They really blew it on this test.
A group of unlucky high schoolers in El Paso, Tex., will likely have to retake their SATs after their exam papers flew out of the back of a UPS truck, according to a report.
The vehicle was heading down a street in the city’s northern section, when somehow the back popped open and the completed, but still ungraded tests started blowing around everywhere.
Senior, Freddy Chavez, said he filmed a video of the papers mid-air last Friday, but did not realize they contained his classmates’ scores.
“On Mesa [Street], where you turn on to Executive [Center Blvd.], I just saw a bunch of papers everywhere. I had no idea what it was. I didn’t think much of it all until today,” he told KTSM 9 News.
Another student couldn’t believe her eyes when she and her mom saw the aftermath of the test taking tragedy.
“She was like, ‘Oh they’re actually scantron bubbles cause you can see the little bubbles if you really looked,’ so I looked and I could see the bubbles and my mom, as a joke, was like they’re your PSAT scores because I had taken that the day before and then today I actually found out they were the SAT scores from our school,” junior Raina Porras told the TV staion.
The El Paso Independent School District (EPISD) reported that all but 55 of the lost sheets were recovered — though, unfortunately, those student will have to take the test again.
“El Paso ISD is working closely with the College Board to determine a remedy for the El Paso High School students whose SAT exams were lost in transit after they were securely submitted to UPS,” Liza Rodriguez, a representative for EPISD, said in a statement.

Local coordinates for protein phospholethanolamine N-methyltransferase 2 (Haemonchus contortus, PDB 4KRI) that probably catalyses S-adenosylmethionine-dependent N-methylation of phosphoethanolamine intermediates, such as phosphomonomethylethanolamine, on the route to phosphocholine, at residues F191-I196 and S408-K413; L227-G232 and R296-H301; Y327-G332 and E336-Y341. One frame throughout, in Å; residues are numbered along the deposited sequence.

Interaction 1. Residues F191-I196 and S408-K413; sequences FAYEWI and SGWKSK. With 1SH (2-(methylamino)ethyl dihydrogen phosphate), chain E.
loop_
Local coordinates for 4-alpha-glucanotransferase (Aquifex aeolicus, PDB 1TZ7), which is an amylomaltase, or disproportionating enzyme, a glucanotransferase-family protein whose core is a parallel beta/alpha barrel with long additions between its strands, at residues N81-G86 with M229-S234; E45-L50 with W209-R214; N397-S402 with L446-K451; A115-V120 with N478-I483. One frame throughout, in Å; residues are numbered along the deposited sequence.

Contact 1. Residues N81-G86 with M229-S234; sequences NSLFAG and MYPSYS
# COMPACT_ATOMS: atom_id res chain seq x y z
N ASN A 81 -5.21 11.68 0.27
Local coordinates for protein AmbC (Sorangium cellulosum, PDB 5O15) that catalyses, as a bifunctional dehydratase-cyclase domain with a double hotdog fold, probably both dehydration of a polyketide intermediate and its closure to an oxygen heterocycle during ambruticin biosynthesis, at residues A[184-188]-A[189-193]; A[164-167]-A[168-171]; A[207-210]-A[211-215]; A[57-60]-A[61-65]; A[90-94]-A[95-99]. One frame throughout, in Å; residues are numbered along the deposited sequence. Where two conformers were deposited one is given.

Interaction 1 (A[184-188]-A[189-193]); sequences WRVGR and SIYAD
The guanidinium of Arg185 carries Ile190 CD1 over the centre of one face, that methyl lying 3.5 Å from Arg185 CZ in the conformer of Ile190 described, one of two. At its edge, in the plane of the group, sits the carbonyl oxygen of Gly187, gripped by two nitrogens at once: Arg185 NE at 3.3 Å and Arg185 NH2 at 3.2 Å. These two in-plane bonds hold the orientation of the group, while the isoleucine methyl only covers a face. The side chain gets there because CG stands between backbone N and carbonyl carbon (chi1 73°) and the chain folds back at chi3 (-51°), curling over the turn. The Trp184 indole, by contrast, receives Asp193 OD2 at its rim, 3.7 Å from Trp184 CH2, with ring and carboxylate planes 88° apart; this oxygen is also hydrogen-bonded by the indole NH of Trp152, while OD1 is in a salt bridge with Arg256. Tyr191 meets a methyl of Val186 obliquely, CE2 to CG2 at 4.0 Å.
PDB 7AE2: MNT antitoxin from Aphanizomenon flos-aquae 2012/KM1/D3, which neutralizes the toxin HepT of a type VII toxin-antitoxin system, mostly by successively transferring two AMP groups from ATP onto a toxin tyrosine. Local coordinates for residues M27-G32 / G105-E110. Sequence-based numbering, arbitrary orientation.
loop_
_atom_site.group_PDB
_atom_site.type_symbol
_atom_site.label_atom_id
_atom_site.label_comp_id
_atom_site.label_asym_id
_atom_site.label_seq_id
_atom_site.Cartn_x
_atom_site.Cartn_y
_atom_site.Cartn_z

“Occasionally test materials are lost in transit. When such instances occur, we work with the school to ensure that students are able to retest as soon as possible.”
Some of the impacted students expressed their frustration to KTSM 9 News this week.
“Today, they called a meeting for the senior class and they kind of told us, ‘Hey, guys, the rumors are true. The SAT scores were compromised. They flew out of the UPS bus,” Santiago Gonzalez told the outlet.
Student Body President Zyenna Martinez was concerned about the personal data included on the test sheets.
“On the test score sheets, we have all of our information and identification on the score— our location where we live, our address, our date of birth, all of our information. And it stinks because our identity is out there right now. Some people could have picked up some flyers,” she lamented.
UPS blamed the mishap on the driver — and apologized and said they are still looking for the missing tests.
“We have apologized to the school and extend our apologies to the students. Our employees are working to recover as many tests as possible, and we will work with the school to resolve the situation,” their statement read. “The driver’s actions in this case are not representative of UPS protocols and methods, and we are addressing this with him. Safely meeting our service commitments is UPS’s first priority.”